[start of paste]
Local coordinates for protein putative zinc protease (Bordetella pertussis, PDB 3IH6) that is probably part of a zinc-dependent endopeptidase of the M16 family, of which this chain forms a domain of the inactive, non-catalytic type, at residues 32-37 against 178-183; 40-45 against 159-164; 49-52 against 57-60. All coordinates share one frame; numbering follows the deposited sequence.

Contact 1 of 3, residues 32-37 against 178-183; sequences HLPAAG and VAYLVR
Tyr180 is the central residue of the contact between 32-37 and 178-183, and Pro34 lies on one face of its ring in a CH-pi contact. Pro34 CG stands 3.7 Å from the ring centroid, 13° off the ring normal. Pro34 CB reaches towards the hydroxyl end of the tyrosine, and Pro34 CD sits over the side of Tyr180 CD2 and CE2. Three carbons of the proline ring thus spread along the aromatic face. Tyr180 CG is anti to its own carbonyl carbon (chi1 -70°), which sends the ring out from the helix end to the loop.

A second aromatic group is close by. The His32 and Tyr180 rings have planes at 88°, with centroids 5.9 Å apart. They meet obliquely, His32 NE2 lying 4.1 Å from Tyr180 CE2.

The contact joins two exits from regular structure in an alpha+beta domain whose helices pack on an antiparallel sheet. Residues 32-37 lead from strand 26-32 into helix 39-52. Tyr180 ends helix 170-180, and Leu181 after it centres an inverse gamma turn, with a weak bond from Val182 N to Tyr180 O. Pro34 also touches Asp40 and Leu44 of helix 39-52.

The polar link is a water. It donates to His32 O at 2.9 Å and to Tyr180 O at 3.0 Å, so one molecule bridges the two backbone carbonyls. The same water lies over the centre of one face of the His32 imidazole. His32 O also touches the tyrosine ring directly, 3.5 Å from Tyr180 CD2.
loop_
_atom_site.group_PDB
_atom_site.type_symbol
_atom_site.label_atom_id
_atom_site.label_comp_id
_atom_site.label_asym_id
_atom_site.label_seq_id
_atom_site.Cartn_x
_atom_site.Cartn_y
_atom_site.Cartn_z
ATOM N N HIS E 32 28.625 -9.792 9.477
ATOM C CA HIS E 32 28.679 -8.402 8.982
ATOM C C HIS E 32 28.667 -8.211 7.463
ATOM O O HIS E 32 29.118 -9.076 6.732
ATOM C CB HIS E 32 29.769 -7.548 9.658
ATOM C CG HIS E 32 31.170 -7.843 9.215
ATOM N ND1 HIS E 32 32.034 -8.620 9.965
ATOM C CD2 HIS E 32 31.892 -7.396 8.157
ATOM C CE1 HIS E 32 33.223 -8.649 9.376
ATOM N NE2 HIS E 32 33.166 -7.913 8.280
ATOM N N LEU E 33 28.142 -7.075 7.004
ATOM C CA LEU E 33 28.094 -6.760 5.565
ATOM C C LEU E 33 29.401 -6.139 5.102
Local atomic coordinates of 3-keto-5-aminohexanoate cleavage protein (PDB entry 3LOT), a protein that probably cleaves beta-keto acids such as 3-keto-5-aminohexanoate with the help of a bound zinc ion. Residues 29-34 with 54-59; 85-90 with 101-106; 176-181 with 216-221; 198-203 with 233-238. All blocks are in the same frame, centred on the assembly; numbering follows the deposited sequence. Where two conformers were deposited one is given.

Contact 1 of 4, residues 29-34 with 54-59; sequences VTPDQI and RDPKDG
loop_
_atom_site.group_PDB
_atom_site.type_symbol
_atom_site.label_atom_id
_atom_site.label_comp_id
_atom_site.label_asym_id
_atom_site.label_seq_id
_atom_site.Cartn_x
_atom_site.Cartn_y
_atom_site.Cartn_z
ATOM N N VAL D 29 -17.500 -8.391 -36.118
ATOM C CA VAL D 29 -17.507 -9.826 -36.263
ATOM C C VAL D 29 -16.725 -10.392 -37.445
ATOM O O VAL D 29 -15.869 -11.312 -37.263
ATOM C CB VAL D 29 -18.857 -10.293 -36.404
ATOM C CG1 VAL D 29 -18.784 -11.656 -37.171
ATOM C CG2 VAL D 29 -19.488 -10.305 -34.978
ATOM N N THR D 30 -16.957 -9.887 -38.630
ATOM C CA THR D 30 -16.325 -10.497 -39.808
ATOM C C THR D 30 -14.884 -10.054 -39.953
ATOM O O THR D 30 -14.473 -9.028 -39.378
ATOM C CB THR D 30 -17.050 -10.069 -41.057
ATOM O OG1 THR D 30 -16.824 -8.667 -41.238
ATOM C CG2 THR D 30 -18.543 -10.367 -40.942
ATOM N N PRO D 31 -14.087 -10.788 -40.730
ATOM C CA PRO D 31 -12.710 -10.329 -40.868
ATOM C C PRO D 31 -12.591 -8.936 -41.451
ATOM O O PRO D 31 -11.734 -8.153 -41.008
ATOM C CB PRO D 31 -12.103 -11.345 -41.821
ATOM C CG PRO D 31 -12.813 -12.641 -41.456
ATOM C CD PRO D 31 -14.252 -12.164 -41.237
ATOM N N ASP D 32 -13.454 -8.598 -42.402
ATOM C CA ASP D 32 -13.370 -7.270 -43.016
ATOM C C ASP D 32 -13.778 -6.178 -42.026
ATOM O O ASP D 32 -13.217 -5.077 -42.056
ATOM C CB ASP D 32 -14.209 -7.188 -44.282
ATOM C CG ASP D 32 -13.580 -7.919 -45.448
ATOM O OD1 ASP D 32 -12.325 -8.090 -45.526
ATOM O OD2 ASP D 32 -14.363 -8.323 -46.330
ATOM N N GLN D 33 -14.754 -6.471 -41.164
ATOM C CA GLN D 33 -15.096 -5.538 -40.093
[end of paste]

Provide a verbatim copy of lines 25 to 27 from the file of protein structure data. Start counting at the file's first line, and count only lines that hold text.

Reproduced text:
ATOM C CE1 HIS E 32 33.223 -8.649 9.376
ATOM N NE2 HIS E 32 33.166 -7.913 8.280
ATOM N N LEU E 33 28.142 -7.075 7.004